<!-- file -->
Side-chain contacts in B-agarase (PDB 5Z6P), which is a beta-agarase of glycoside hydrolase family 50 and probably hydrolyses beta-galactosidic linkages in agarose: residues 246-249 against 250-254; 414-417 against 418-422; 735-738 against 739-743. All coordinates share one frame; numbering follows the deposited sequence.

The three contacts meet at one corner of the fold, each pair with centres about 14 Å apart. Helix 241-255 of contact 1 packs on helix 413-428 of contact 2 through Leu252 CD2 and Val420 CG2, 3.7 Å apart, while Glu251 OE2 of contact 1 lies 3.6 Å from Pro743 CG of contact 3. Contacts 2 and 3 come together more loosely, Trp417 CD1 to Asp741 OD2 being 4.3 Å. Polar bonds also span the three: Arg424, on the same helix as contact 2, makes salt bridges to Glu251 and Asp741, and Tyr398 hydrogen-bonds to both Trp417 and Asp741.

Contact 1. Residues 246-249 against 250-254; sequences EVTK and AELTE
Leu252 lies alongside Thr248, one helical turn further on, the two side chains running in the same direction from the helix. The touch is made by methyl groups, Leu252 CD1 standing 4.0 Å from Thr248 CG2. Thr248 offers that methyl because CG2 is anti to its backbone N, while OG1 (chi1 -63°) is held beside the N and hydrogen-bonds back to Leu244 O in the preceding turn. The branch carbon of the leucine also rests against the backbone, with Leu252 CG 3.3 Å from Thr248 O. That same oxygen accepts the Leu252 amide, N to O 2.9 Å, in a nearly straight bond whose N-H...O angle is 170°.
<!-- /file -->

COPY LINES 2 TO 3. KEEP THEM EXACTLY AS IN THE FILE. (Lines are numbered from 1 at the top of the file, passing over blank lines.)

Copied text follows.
The three contacts meet at one corner of the fold, each pair with centres about 14 Å apart. Helix 241-255 of contact 1 packs on helix 413-428 of contact 2 through Leu252 CD2 and Val420 CG2, 3.7 Å apart, while Glu251 OE2 of contact 1 lies 3.6 Å from Pro743 CG of contact 3. Contacts 2 and 3 come together more loosely, Trp417 CD1 to Asp741 OD2 being 4.3 Å. Polar bonds also span the three: Arg424, on the same helix as contact 2, makes salt bridges to Glu251 and Asp741, and Tyr398 hydrogen-bonds to both Trp417 and Asp741.

Contact 1. Residues 246-249 against 250-254; sequences EVTK and AELTE